OHHS AP Biology Chapter 25 (Class Presentation)


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OHHS AP Biology Chapter 25 (Class Presentation)

  1. 1. Chapter 25<br />The History of Life on Earth<br />1<br />
  2. 2. Overview: Lost Worlds<br />Past organisms were very different from those now alive<br />The fossil record shows macroevolutionary changes over large time scales including<br />The emergence of terrestrial vertebrates <br />The origin of photosynthesis<br />Long-term impacts of mass extinctions<br />2<br />
  3. 3. 3<br />
  4. 4. 4<br />
  5. 5. Concept 25.1<br />Conditions on early Earth made the origin of life possible<br />5<br />
  6. 6. Stages for Early Life on Earth<br />Abiotic synthesis of small organic molecules<br />Joining of these small molecules into macromolecules<br />Packaging of molecules into “protobionts”<br />Origin of self-replicating molecules<br />6<br />
  7. 7. Synthesis of Organic Compounds on Early Earth<br />Earth formed about 4.6 billion years ago, along with the rest of the solar system<br />Earth’s early atmosphere likely contained water vapor and chemicals released by volcanic eruptions (nitrogen, nitrogen oxides, carbon dioxide, methane, ammonia, hydrogen, hydrogen sulfide)<br />7<br />
  8. 8. Early Research<br />A. I. Oparin and J. B. S. Haldane hypothesized that the early atmosphere was a reducing environment (adding electrons)<br />Stanley Miller and Harold Urey conducted lab experiments that showed that the abiotic synthesis of organic molecules in a reducing atmosphere is possible<br />8<br />
  9. 9. Other Hypotheses<br />The evidence is not yet convincing that the early atmosphere was in fact reducing<br />Instead of forming in the atmosphere, the first organic compounds may have been synthesized near submerged volcanoes and deep-sea vents<br />Amino acids have also been found in meteorites<br />9<br />
  10. 10. Abiotic Synthesis of Macromolecules<br />Small organic molecules polymerize when they are concentrated on hot sand, clay, or rock<br />10<br />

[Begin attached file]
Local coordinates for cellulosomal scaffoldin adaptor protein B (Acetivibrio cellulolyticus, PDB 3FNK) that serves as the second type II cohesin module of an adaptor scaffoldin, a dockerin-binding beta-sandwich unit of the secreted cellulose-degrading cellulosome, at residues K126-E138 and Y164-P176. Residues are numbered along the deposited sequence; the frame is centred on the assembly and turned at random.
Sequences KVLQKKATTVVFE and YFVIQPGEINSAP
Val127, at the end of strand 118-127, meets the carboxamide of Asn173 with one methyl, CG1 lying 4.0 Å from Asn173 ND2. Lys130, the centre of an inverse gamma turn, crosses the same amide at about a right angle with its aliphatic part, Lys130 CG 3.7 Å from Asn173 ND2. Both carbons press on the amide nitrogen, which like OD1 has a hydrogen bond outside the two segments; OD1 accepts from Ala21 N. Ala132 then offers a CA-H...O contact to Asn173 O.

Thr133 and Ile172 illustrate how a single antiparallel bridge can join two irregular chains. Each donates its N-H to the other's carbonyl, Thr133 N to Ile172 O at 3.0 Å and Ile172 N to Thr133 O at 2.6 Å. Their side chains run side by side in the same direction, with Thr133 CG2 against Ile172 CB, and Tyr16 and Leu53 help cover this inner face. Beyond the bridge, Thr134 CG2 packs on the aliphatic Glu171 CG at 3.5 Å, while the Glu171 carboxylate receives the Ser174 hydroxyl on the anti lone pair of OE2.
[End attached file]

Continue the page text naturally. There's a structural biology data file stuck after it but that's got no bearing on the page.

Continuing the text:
11. 11. Protobionts<br />Replication and metabolism are key properties of life<br />Protobionts are aggregates of abiotically produced molecules surrounded by a membrane or membrane-like structure<br />Protobionts exhibit simple reproduction and metabolism and maintain an internal chemical environment<br />11<br />
  12. 12. Protobionts (cont)<br />Experiments demonstrate that protobionts could have formed spontaneously from abiotically produced organic compounds<br />For example, small membrane-bounded droplets called liposomes can form when lipids or other organic molecules are added to water<br />12<br />
  13. 13. 13<br />
  14. 14. Self-Replicating RNA and the Dawn of Natural Selection<br />The first genetic material was probably RNA, not DNA<br />RNA molecules called ribozymes have been found to catalyze many different reactions<br />For example, ribozymes can make complementary copies of short stretches of their own sequence or other short pieces of RNA<br />14<br />
  15. 15. Self-Replicating RNA and the Dawn of Natural Selection (cont)<br />Early protobionts with self-replicating, catalytic RNA would have been more effective at using resources and would have increased in number through natural selection<br />The early genetic material might have formed an “RNA world”<br />15<br />
  16. 16. Chapter 25.2<br />The fossil record documents the history of life<br />16<br />
  17. 17. The fossil record reveals changes in the history of life on earth<br />Sedimentary rocks are deposited into layers called strata and are the richest source of fossils<br />17<br />
  18. 18. 18<br />
  19. 19. Fossil Facts<br />Few individuals have fossilized, and even fewer have been discovered<br />The fossil record is biased in favor of species that<br />Existed for a long time<br />Were abundant and widespread<br />Had hard parts<br />19<br />
  20. 20. How Rocks and Fossils Are Dated <br />Relative dating – estimation based on strata<br />Radiometric dating – absolute ages determined by the known half-life of isotope decay<br />20<br />
  21. 21. 21<br />
  22. 22. Radioactive Dating<br />Radiocarbon dating can be used to date fossils up to 75,000 years old<br />For older fossils, some isotopes can be used to date sedimentary rock layers above and below the fossil<br />22<br />
  23. 23. Magnetism of Rocks<br />Reversals of the magnetic poles leave their record on rocks throughout the world<br />23<br />
  24. 24. Chapter 25.3<br />Key events in life’s history include the origins of single-celled and multicelled organisms and the colonization of land<br />24<br />
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  28. 28. Major boundaries between geological divisions correspond to extinction events in the fossil record<br />28<br />
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